Headlines drive financial markets.
For better or worse, investors react to news that crosses their feeds, sending stocks and broader sectors higher or lower.
Top market trends are hidden within these headlines. It’s just a matter of knowing how to play them. Don’t worry! The Money & Markets team has you covered.
Each week, I’ll highlight a top market headline that crossed my feed. I’ll tell you why these headlines matter and how we’re playing them.
Let’s get started!
Earnings Season Kickoff
Big banks wowed to kick off the latest earnings season on Thursday, sparking headlines such as:
- “The big banks are bullish about the recovery.”
- “Jim Cramer reacts to big bank earnings: I am blown away.”
- “The Pandemic’s Over for Big Banks. Now Comes the Hard Part.”
Bank of America Corp. (NYSE: BAC) walloped earnings estimates, reporting earnings per share growth of $0.85 per share, a full 14 cents over analysts’ estimates.
It also reported beat on revenue, reporting $22.87 billion for the third quarter of 2021. Analysts set the bar at $21.8 billion.
The earnings beat was enough to send BAC shares 4.5% higher on Thursday.
Morgan Stanley (NYSE: MS), Citigroup Inc. (NYSE: C) and Wells Fargo & Co. (NYSE: WFC) also managed to beat expectations, setting a positive tone for a much-anticipated earnings season.
Green Zone Rating: Bank of America Corp. (NYSE: BAC)
I had to look up BAC in Adam O’Dell’s proprietary Green Zone Ratings system after its blockbuster earnings call.
Adam built this model to rate stocks on the six factors proven to drive market-beating returns. (Read more about the six factors at the end of this story.)
Our team runs this model daily on a universe of more than 8,000 stocks and rank based on “Overall Rating.” These ratings range from 0 to 100, where 0 is “worst,” and 100 is “best.”
And best of all? It’s on our website! Feel free to use it to look up any stocks on your radar. Read our handy guide here to get started now.
Its 48 rating is enough to put Bank of America stock in the “Neutral” category. That means we can expect BAC to perform in line with the overall market over the next 12 months.
A neutral rating doesn’t wow me, but I want to focus on its “Bullish” ratings in the individual factors.
Bank of America stock’s volatility score is an impressive 87. That means BAC is less volatile than all but 13% of 8,000 stocks that we rate.
Pair that with a momentum score of 78, and you’ve got a stock that is going up at a steady pace. You can see BAC’s price movement over the last two years in the chart below.
BAC Earns High Momentum Score
Stock market indexes have been choppy over the last month and a half. But BAC has managed to gain 12% since its recent low on September 21.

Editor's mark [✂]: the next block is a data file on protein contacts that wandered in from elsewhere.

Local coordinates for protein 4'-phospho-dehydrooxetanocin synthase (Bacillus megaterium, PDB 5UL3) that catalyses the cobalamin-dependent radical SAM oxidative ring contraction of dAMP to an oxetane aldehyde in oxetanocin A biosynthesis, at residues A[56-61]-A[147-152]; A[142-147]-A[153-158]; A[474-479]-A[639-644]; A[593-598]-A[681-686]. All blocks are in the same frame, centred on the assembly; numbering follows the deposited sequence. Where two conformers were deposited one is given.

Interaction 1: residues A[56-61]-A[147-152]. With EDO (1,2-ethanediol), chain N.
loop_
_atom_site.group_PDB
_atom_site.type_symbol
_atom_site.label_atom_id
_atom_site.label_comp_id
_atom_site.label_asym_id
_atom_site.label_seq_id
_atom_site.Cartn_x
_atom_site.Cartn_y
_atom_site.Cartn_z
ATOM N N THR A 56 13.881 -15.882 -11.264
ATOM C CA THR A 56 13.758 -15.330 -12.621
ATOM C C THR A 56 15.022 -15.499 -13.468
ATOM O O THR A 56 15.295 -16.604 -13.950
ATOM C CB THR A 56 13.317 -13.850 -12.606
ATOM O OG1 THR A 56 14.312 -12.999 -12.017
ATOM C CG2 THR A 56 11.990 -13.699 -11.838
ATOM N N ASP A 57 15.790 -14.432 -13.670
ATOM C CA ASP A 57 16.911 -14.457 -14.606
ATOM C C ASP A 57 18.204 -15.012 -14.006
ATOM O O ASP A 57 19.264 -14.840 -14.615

We’ll have to see if BAC can ride its post-earnings pop higher, but this is a stock to have on your radar beyond this earnings season.
And if you’re looking for more plays within the financial sector after big bank earnings, you need to check out Adam’s premium stock research service, Green Zone Fortunes. Adam recommended two stocks within the broader financial world:
- A community bank stock with a near-perfect 98 Green Zone Rating. Its earnings call next week could be the catalyst for a 50% run higher over the next 12 to 18 months.
- A brokerage (not Robinhood!) with massive growth potential. It has increased its net income by more than 130% in the last year alone!
Green Zone Ratings Factors
Momentum — Strongly uptrending stocks earn higher momentum ratings. We prefer to buy stocks that are already trending higher and at a faster rate than the overall market. This approach can increase our odds of success and decrease risk.
Value — Less expensive (aka “cheap”) stocks earn higher value ratings. We prefer to buy great companies at good prices because the price we pay impacts future returns. Overpaying for a stock can be a costly mistake.
Quality — High-quality companies earn higher quality ratings. We prefer to buy high-quality companies, of course! To determine quality, the model considers a company’s returns, profit margins, cash flows, debt ratios and operational efficiency, among other things.
Growth — High-growth companies earn higher growth ratings. All things equal, we prefer to buy companies that are growing both revenues and earnings at faster rates than the market and economy.
Size — Smaller companies earn higher size ratings. We prefer to buy smaller companies for the extra “juice” that typically comes with them.
Volatility — Less volatile stocks earn higher volatility ratings. We prefer low-volatility stocks because they’re proven to generate superior risk-adjusted returns over the long run — with less heartburn.
Assistant Managing Editor, Money & Markets